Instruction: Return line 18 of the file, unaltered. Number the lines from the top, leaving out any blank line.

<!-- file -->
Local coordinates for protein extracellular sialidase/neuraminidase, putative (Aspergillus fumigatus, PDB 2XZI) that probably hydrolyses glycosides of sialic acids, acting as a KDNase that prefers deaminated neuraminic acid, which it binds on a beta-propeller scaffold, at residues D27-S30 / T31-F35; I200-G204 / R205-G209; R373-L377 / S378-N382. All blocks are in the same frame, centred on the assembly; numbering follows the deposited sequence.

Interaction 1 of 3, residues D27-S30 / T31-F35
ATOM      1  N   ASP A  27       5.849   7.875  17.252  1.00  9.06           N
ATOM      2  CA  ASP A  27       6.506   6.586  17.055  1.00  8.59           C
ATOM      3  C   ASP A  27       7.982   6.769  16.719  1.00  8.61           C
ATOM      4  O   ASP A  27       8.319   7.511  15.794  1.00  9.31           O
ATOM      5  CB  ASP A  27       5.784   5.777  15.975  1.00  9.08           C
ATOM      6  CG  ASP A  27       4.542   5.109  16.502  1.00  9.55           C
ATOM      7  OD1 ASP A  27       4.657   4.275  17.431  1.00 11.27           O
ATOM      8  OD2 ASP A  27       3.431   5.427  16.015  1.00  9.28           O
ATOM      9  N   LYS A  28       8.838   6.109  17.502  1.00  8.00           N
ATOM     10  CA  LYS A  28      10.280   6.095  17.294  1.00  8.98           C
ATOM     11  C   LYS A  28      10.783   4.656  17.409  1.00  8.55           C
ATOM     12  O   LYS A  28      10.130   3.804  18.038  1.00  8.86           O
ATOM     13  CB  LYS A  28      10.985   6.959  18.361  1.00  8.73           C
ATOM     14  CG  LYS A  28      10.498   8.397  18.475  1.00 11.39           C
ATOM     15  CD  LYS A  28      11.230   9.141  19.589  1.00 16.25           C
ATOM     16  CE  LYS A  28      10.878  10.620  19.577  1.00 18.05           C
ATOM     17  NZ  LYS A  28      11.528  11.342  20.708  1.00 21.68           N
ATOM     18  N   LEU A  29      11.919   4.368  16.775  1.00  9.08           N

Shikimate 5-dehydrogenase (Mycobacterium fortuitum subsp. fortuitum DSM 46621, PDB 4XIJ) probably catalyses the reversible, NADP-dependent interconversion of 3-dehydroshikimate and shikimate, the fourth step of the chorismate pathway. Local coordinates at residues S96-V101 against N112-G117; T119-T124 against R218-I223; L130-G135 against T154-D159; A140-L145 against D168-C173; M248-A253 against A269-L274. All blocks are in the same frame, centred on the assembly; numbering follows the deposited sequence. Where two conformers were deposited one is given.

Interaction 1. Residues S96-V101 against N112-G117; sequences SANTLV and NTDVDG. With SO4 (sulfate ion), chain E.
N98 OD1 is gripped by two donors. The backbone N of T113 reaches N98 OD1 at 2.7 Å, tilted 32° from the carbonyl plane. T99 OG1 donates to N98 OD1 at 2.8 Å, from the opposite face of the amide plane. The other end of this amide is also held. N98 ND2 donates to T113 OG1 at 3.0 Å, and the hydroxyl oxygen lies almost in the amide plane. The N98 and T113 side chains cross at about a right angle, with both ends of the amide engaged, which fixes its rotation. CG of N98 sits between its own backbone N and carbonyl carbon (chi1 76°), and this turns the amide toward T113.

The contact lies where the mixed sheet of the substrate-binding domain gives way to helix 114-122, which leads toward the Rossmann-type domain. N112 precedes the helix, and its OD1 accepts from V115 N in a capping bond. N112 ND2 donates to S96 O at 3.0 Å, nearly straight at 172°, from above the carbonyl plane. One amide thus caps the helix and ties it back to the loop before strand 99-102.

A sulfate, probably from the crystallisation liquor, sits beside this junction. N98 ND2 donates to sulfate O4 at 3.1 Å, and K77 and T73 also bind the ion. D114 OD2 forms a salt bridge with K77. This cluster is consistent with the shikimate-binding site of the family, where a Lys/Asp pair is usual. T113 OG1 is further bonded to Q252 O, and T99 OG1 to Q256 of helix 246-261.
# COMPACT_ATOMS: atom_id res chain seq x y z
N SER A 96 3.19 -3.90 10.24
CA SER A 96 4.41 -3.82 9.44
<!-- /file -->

ATOM     16  CE  LYS A  28      10.878  10.620  19.577  1.00 18.05           C